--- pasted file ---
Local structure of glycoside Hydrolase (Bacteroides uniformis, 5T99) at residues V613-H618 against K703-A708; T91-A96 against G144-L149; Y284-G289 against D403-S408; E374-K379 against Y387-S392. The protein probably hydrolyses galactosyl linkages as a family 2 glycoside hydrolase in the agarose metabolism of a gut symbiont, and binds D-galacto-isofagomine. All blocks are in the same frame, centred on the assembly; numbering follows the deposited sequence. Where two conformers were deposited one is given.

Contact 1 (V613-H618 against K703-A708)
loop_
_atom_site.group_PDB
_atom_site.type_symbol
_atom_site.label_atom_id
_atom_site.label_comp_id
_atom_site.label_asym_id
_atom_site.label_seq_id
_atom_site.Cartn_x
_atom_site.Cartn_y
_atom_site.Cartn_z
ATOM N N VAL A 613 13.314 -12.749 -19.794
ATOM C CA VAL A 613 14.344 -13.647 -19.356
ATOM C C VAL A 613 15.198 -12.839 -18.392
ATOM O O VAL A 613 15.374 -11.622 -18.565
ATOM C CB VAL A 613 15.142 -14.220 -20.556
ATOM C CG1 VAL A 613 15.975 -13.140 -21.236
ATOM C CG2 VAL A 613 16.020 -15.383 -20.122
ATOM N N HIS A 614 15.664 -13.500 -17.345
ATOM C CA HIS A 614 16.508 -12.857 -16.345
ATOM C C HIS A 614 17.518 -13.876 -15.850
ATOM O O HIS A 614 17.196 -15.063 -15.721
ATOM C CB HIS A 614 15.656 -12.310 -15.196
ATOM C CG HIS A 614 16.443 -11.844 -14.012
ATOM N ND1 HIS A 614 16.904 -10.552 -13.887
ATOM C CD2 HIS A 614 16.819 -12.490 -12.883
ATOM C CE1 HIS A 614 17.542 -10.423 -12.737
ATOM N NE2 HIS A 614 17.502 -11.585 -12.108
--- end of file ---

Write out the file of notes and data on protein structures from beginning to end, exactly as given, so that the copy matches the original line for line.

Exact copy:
Local structure of glycoside Hydrolase (Bacteroides uniformis, 5T99) at residues V613-H618 against K703-A708; T91-A96 against G144-L149; Y284-G289 against D403-S408; E374-K379 against Y387-S392. The protein probably hydrolyses galactosyl linkages as a family 2 glycoside hydrolase in the agarose metabolism of a gut symbiont, and binds D-galacto-isofagomine. All blocks are in the same frame, centred on the assembly; numbering follows the deposited sequence. Where two conformers were deposited one is given.

Contact 1 (V613-H618 against K703-A708)
loop_
_atom_site.group_PDB
_atom_site.type_symbol
_atom_site.label_atom_id
_atom_site.label_comp_id
_atom_site.label_asym_id
_atom_site.label_seq_id
_atom_site.Cartn_x
_atom_site.Cartn_y
_atom_site.Cartn_z
ATOM N N VAL A 613 13.314 -12.749 -19.794
ATOM C CA VAL A 613 14.344 -13.647 -19.356
ATOM C C VAL A 613 15.198 -12.839 -18.392
ATOM O O VAL A 613 15.374 -11.622 -18.565
ATOM C CB VAL A 613 15.142 -14.220 -20.556
ATOM C CG1 VAL A 613 15.975 -13.140 -21.236
ATOM C CG2 VAL A 613 16.020 -15.383 -20.122
ATOM N N HIS A 614 15.664 -13.500 -17.345
ATOM C CA HIS A 614 16.508 -12.857 -16.345
ATOM C C HIS A 614 17.518 -13.876 -15.850
ATOM O O HIS A 614 17.196 -15.063 -15.721
ATOM C CB HIS A 614 15.656 -12.310 -15.196
ATOM C CG HIS A 614 16.443 -11.844 -14.012
ATOM N ND1 HIS A 614 16.904 -10.552 -13.887
ATOM C CD2 HIS A 614 16.819 -12.490 -12.883
ATOM C CE1 HIS A 614 17.542 -10.423 -12.737
ATOM N NE2 HIS A 614 17.502 -11.585 -12.108